Ambleside OnlineAmbleside Online.  We used to base our homeschooling on this extensive, free Charlotte Mason resource.  Now we still use its schedules for Picture Study and Composer Study, and I also refer to its booklists.  Because I just type the schedules into my children’s 12-week to-do lists, the girls do not use the links provided by Ambleside Online.  They often find the artwork on the Web Gallery of Art (which, incidentally, also allows one to send art postcards).  For Composer Study, we’ve found that most music pieces are available on YouTube (and we’ve enabled safe search there).  I reviewed it here and mentioned it here. For Kindergarten to Grade 12; free curriculum and schedule as well as many free resources.

Tiki-TokiTiki-Toki Timelines.  A great way to make interactive timelines with links, pictures, and more.  Lots of fun!  My girls have not yet used it but I’ve started to put a few Canadian History book reviews on Tiki-Toki Timelines; you can toggle between  a 3d and a 2d timeline in the bottom left hand corner.  For middle school and up; free, with paid options available.

madmagzMadMagz. What an incentive to writing! Your kids can put together a professional looking magazine article or entire magazine with the program using free templates, their own writing, and whatever images they have available for uploading.  (Large businesses use the paid versions of this French program to produce actual magazines.)  Miss 22 used this in university and Miss 14 is working on a project with this program.  Caution:  The website showcases the top magazines produced that week, and they can be about anything.  For high school, maybe younger; free, with paid options available.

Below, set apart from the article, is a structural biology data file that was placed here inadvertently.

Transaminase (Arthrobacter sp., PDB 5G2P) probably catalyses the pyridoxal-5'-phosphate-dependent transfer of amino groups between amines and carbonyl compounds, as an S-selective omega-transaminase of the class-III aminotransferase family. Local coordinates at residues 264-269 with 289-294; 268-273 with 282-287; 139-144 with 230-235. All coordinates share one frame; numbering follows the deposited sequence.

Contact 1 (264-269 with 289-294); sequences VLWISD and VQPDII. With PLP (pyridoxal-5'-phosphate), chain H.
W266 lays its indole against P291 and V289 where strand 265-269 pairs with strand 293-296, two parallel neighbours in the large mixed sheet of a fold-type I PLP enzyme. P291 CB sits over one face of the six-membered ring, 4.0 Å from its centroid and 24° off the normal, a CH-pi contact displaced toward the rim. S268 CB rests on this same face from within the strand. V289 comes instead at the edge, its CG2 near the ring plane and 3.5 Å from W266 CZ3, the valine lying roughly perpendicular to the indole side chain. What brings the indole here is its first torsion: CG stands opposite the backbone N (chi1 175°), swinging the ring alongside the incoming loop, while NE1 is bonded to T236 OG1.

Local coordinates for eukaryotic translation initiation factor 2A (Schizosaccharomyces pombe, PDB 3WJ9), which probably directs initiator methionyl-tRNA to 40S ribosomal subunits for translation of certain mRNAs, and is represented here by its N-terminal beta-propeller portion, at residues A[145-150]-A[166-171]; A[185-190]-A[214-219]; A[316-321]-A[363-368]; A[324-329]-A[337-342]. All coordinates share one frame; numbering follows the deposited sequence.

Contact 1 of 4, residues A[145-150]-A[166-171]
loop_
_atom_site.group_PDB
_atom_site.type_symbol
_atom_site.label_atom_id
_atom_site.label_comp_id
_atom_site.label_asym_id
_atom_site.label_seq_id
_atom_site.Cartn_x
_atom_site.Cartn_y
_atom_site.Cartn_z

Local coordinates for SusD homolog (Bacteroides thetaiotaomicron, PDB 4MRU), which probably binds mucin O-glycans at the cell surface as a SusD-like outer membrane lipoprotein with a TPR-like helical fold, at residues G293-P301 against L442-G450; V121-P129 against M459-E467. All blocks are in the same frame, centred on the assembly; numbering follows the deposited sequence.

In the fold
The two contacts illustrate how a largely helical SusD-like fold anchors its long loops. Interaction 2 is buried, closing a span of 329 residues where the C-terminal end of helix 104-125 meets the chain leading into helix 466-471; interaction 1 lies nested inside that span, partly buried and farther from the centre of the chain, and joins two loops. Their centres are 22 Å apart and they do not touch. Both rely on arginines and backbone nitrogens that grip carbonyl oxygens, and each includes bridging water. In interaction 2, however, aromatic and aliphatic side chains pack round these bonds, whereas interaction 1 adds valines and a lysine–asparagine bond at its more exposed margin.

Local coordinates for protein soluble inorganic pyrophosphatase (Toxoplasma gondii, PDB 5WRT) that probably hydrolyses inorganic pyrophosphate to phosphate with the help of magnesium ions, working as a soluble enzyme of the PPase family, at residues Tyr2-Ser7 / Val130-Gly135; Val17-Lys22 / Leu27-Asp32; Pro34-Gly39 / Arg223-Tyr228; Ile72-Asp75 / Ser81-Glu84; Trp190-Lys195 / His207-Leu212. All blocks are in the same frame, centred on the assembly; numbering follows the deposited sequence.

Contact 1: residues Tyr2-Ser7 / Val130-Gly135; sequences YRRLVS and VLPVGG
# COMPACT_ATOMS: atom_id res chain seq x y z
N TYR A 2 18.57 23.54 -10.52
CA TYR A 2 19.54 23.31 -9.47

google scholarGoogle Scholar.  If your teen needs research-based information, try Google Scholar instead of Google.  Google Scholar provides links to ‘articles, theses, books, abstracts, U.S. court opinions, and patents, found on the websites of academic publishers, professional societies, online repositories, universities and more.’ For more information, see this comparison between Google and Google ScholarFor high school; free.

Mind PalaceMind Palace. This app is based on the 2500 year old idea that you can memorize much more if you associate unfamiliar things with familiar ones.  I urge you to watch the inspiring video in the News/Updates section.  Mind Palace looks as though it will be very useful for homeschoolers, and it is on my wish list.  We have not yet used it because currently it will not run on our Windows devices—although it works with everything else—but it’s something I plan to install as soon as possible—and that’s saying something since I’ve never installed an app in my life.  For high school; free.

So, those are our family’s favorites.  What online homeschooling resources do you love?  Feel free to share in the comments. Or, if the comments still don’t work (my website has been having troubles) send me an email at anniekate at anniekateshomeschoolreviews dot com and I’ll add it when my comment problem is solved.

Other online resources:

Free Online Learning for high school and up.

First image from Survey Shack with permission.

Disclosure:  As usual, I am not compensated for mentioning any of these resources, although in a few cases I have received memberships in order to be able to review the resource.